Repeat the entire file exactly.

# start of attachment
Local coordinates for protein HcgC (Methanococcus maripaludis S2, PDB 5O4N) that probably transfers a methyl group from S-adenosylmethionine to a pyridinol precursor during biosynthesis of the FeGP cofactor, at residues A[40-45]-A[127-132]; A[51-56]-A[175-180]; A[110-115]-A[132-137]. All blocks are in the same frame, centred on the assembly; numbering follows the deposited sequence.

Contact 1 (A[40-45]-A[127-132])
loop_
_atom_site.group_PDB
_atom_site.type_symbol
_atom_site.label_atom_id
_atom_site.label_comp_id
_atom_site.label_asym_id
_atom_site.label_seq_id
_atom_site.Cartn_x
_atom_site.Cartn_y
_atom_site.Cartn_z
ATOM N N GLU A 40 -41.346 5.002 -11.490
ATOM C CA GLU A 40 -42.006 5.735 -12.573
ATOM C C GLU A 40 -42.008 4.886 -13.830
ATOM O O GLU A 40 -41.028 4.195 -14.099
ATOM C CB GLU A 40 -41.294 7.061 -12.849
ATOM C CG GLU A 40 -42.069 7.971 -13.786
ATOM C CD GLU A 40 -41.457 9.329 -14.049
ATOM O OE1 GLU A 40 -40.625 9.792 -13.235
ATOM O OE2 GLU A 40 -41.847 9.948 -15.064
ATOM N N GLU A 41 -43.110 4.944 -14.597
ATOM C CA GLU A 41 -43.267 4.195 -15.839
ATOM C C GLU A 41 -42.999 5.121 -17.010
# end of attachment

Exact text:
Local coordinates for protein HcgC (Methanococcus maripaludis S2, PDB 5O4N) that probably transfers a methyl group from S-adenosylmethionine to a pyridinol precursor during biosynthesis of the FeGP cofactor, at residues A[40-45]-A[127-132]; A[51-56]-A[175-180]; A[110-115]-A[132-137]. All blocks are in the same frame, centred on the assembly; numbering follows the deposited sequence.

Contact 1 (A[40-45]-A[127-132])
loop_
_atom_site.group_PDB
_atom_site.type_symbol
_atom_site.label_atom_id
_atom_site.label_comp_id
_atom_site.label_asym_id
_atom_site.label_seq_id
_atom_site.Cartn_x
_atom_site.Cartn_y
_atom_site.Cartn_z
ATOM N N GLU A 40 -41.346 5.002 -11.490
ATOM C CA GLU A 40 -42.006 5.735 -12.573
ATOM C C GLU A 40 -42.008 4.886 -13.830
ATOM O O GLU A 40 -41.028 4.195 -14.099
ATOM C CB GLU A 40 -41.294 7.061 -12.849
ATOM C CG GLU A 40 -42.069 7.971 -13.786
ATOM C CD GLU A 40 -41.457 9.329 -14.049
ATOM O OE1 GLU A 40 -40.625 9.792 -13.235
ATOM O OE2 GLU A 40 -41.847 9.948 -15.064
ATOM N N GLU A 41 -43.110 4.944 -14.597
ATOM C CA GLU A 41 -43.267 4.195 -15.839
ATOM C C GLU A 41 -42.999 5.121 -17.010